EppsNet Archive: Jacqueline Kennedy Onassis

MOCA and the Broad

11 Sep 2016 /

My niece and nephew were visiting from Texas . . . my niece in particular wanted to see the Infinity Mirrored Room installation at the Broad, so off we went.

(Scroll down for photos.)

Unless you reserve tickets well in advance, entry to the Broad is handled via a standby line, which, when we showed up Saturday morning, was about an hour wait, i.e., the museum opened at 10 a.m. and we got in about 11:00.

Because the standby line is in direct sunlight, Broad staff thoughtfully hand out umbrellas to anyone in the queue who wants one. (They do ask for the umbrellas back when you enter.)

The Infinity Mirrored Room is an experiential artwork . . . one visitor at a time enters the room for 45 seconds. It requires a separate reservation which you can make, pending availability, after entering the museum.

Once you get signed up with your name and cell phone, you get a text when it’s your turn to see the room. Our reservation came with a wait time of 4 hours and 35 minutes. Good to know.

That gave us enough time to take in the rest of the museum, and walk across the street to MOCA and take in their entire offering.

A couple of differences between the Broad and MOCA:

  1. MOCA is more museum-y. It makes you feel like whispering. The Broad is more open, playful and fun.
  2. Admission to the Broad is free. MOCA costs 12 bucks.

After wrapping up MOCA and heading back to the Broad, we were able to get an update on our Infinity Mirrored Room wait time. We were prepped to get some lunch and come back if we had to wait out the full 4-1/2 hours, but no: only 15 minutes left! Total wait was only about 3 hours.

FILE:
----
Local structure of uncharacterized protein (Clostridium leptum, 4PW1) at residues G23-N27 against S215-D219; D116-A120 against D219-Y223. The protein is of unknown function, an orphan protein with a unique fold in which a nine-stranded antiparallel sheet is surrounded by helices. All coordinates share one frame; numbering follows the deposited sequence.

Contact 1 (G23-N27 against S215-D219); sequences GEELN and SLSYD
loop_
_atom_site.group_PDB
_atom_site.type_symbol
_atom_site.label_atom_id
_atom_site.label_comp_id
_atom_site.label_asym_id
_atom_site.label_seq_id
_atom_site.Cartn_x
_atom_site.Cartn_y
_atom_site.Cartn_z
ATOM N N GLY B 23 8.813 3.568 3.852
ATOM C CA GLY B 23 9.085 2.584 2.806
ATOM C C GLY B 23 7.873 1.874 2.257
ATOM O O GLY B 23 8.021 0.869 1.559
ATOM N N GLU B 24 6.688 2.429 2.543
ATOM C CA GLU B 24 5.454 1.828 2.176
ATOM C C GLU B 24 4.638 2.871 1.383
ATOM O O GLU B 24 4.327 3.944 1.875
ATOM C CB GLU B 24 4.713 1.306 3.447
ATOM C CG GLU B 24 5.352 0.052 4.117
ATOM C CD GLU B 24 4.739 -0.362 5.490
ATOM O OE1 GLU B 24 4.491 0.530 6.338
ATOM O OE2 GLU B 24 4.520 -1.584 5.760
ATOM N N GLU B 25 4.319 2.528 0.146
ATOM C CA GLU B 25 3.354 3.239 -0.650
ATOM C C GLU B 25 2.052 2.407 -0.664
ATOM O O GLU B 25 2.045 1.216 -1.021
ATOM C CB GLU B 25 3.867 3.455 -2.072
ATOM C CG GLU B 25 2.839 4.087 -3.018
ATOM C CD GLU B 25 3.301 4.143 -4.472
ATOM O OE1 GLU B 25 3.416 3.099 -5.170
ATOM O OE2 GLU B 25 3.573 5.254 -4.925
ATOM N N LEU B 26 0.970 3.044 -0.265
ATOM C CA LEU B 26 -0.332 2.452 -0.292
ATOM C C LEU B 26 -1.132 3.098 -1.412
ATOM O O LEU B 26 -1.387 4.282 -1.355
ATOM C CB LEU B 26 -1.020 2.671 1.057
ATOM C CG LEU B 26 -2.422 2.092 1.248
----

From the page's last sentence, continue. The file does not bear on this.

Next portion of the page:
Here’s a few photos:


If You Quote Poetry at My Death, I Will Haunt You

12 Sep 2013 /

If you know me, and you outlive me, and you want to say something on the occasion of my demise, please do not quote a snippet of poetry or other literary material, e.g., “He did not go gently into that good night.” Or: “I think Wordsworth said it best . . .”

Portrait of William Wordsworth

William Wordsworth

Bullshit . . . Wordsworth did not say it best. Wordsworth didn’t know me. You knew me. Go ahead and say something from the heart if you have something. Keep it real.

He was not a good person.

He had the most appalling social skills, which is why he had no close friends.

After his son moved out, he just unraveled like an old sock.

I remember at Jackie O’s funeral, her kids — was it just one kid, or both? I think both — read a poem. A poem! That’s when you really know that your life was not well-lived, when your own children have nothing to say about you.

Don’t you hope to god that your children at least will have some personal remembrance┬áto share after you’re gone?

I remember when we used to go to the park and he pitched baseballs to me.

He spent a year of his life helping me with algebra homework.

He always believed in me.

To anyone tempted to eulogize me with a literary reference, I swear I will rise from the grave — in spirit if not in body, although body will be my preference — and cast a shadow upon your soul.